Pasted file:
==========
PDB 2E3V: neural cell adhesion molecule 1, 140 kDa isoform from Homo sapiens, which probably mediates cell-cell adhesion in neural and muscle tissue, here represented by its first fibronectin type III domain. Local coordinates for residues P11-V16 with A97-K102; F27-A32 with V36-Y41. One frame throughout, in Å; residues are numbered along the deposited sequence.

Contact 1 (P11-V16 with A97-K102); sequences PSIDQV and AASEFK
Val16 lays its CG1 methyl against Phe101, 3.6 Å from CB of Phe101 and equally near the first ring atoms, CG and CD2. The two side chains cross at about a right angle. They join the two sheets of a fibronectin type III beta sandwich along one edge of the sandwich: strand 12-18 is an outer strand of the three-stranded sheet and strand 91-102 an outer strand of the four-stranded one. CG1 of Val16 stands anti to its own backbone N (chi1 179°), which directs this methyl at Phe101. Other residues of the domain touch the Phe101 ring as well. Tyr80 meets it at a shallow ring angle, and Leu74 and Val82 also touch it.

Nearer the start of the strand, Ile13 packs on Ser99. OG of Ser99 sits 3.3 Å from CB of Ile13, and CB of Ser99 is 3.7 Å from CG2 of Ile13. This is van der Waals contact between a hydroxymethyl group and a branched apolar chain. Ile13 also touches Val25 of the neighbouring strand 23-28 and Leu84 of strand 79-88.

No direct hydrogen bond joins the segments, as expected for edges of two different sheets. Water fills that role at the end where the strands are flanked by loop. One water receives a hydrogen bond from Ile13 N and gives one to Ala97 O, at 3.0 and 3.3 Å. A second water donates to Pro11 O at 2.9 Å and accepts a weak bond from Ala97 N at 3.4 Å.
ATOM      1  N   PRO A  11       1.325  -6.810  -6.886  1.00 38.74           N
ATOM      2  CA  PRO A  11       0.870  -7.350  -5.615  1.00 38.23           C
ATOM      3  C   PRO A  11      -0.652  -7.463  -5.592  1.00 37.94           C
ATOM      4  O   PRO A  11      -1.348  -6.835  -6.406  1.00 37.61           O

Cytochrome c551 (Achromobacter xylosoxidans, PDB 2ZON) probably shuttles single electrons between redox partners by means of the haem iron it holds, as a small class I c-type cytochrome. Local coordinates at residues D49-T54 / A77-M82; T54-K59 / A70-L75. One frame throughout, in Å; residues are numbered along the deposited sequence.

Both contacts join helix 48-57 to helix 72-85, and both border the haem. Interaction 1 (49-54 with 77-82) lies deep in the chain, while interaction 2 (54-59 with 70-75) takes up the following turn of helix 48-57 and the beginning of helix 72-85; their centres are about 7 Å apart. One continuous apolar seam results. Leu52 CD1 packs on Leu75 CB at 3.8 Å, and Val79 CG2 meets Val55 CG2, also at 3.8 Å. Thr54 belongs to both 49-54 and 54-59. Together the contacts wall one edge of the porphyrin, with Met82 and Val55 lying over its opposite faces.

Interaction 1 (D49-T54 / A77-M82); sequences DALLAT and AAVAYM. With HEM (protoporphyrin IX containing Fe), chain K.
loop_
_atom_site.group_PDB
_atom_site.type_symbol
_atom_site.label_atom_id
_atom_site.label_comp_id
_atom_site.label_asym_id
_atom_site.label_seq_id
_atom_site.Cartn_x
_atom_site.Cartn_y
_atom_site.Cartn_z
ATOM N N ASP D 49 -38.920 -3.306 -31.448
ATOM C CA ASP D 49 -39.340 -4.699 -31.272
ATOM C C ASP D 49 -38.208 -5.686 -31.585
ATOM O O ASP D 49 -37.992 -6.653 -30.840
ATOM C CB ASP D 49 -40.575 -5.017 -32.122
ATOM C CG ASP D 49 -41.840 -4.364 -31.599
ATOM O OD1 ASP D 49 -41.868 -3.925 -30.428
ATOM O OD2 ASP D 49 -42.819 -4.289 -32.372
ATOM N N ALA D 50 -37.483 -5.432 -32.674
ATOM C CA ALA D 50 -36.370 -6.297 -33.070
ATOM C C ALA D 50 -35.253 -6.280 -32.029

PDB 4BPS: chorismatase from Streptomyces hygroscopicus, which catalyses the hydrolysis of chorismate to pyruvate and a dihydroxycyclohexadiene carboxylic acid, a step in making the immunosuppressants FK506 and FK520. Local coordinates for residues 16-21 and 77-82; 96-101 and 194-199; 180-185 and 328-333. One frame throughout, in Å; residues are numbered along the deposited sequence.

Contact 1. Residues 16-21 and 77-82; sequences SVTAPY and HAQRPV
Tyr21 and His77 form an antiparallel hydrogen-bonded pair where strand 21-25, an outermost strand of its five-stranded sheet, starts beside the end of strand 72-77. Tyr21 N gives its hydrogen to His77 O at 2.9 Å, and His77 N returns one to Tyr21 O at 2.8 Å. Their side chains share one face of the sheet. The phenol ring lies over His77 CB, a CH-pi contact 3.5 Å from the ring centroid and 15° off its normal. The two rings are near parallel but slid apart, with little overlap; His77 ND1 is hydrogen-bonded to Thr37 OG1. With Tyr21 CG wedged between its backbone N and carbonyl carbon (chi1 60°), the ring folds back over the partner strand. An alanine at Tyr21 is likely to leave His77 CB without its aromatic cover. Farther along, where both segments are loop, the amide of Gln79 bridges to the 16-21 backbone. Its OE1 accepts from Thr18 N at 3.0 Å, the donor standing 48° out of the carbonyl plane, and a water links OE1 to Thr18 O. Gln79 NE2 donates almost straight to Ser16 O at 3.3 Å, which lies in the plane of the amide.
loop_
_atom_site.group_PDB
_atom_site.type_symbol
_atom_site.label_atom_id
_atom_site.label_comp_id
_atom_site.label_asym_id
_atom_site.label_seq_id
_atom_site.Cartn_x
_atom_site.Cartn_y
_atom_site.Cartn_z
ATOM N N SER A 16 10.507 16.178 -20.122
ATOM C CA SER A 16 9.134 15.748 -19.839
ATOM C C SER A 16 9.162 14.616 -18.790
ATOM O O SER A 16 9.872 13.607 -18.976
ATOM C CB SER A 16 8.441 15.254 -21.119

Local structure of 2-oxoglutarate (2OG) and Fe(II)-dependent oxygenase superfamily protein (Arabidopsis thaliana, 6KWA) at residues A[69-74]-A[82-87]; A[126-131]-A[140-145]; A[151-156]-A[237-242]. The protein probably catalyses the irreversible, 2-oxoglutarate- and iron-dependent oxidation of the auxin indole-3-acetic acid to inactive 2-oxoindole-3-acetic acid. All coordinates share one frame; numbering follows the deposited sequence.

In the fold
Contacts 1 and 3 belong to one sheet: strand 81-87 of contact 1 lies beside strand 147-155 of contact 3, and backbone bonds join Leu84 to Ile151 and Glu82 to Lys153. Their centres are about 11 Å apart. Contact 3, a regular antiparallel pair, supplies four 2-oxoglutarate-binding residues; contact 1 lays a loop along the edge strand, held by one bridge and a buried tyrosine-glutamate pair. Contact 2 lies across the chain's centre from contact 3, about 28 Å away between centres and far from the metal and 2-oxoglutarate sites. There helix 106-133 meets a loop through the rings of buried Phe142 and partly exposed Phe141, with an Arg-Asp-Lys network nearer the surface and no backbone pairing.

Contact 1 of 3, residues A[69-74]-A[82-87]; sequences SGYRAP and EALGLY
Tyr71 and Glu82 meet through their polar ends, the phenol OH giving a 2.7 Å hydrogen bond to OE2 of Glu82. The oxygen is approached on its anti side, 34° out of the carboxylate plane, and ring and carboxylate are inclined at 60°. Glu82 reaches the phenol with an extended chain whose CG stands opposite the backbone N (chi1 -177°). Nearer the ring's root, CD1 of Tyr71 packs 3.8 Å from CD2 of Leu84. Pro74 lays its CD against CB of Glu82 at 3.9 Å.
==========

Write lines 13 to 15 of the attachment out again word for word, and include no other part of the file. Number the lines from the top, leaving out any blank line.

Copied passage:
loop_
_atom_site.group_PDB
_atom_site.type_symbol